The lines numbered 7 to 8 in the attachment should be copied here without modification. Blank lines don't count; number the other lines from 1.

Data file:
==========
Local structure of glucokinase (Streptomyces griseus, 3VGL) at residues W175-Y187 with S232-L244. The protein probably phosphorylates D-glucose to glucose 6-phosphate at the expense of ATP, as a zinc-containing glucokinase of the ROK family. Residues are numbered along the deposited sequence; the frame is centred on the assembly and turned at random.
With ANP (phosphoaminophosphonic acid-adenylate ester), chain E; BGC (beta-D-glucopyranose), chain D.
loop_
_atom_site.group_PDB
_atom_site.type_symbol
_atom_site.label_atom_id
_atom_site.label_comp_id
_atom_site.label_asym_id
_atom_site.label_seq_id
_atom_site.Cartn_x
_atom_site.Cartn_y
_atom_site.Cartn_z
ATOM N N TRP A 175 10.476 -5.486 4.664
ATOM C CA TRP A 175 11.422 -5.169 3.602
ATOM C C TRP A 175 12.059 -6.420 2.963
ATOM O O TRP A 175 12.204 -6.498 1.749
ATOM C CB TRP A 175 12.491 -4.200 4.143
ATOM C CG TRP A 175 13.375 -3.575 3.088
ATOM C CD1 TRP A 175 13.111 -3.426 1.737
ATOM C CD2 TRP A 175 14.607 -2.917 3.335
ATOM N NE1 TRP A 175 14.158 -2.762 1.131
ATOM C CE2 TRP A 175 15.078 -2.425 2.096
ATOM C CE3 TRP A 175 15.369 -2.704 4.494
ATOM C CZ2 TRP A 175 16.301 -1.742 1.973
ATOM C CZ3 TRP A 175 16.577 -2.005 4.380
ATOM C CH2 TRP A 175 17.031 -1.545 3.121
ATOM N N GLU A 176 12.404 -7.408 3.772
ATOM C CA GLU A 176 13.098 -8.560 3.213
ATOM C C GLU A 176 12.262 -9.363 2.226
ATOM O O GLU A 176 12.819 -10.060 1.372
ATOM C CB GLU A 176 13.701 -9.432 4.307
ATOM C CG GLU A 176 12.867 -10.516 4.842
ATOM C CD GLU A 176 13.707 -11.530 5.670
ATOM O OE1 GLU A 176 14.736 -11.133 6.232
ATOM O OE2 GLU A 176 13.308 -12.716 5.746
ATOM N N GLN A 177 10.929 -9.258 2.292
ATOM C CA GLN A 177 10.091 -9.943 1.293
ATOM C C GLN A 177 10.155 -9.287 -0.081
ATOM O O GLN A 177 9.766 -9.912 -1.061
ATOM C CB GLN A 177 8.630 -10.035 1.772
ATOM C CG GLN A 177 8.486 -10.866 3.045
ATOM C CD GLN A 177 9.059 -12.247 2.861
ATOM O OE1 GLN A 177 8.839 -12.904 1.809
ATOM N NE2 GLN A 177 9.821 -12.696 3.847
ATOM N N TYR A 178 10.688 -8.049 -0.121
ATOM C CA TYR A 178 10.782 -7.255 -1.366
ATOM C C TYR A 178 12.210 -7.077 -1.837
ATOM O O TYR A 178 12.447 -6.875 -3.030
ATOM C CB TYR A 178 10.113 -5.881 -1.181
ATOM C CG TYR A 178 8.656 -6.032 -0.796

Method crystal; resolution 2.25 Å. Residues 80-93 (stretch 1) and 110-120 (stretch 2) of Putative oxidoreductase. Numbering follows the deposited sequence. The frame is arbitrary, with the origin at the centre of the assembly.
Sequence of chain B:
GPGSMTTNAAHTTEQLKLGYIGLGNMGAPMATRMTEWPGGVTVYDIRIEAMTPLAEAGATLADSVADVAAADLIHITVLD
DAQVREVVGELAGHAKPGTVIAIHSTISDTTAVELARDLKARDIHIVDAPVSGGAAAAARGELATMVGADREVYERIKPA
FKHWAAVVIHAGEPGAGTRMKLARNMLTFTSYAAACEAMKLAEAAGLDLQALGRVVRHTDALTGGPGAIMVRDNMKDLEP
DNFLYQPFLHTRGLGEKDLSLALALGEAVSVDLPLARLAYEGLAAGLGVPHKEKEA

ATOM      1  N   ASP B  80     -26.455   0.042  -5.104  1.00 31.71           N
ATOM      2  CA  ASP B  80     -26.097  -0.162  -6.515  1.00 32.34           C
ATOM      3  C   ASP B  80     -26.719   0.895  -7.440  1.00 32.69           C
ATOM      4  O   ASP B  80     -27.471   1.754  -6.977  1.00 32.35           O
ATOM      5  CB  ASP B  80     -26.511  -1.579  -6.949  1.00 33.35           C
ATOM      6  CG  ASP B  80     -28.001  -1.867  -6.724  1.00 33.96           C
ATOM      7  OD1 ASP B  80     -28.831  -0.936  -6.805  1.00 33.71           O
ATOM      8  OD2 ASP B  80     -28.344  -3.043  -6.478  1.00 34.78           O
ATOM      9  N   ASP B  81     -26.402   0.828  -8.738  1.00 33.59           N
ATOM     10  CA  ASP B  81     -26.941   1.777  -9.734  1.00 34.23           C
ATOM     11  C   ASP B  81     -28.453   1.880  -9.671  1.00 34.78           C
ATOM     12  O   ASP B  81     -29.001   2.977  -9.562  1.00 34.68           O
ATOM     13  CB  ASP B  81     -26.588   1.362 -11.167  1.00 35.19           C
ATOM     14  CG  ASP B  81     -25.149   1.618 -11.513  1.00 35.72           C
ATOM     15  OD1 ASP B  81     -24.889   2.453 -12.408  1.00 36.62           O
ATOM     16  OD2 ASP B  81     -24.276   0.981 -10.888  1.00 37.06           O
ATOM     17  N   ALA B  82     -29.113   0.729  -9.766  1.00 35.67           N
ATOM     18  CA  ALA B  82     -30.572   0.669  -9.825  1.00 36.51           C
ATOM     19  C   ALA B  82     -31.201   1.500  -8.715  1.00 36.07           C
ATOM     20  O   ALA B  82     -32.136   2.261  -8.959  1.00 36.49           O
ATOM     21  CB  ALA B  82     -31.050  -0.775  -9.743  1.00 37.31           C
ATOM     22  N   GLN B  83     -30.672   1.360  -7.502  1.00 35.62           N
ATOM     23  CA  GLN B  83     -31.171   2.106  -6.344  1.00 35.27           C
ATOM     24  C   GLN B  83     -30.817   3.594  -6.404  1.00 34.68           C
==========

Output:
_atom_site.label_comp_id
_atom_site.label_asym_id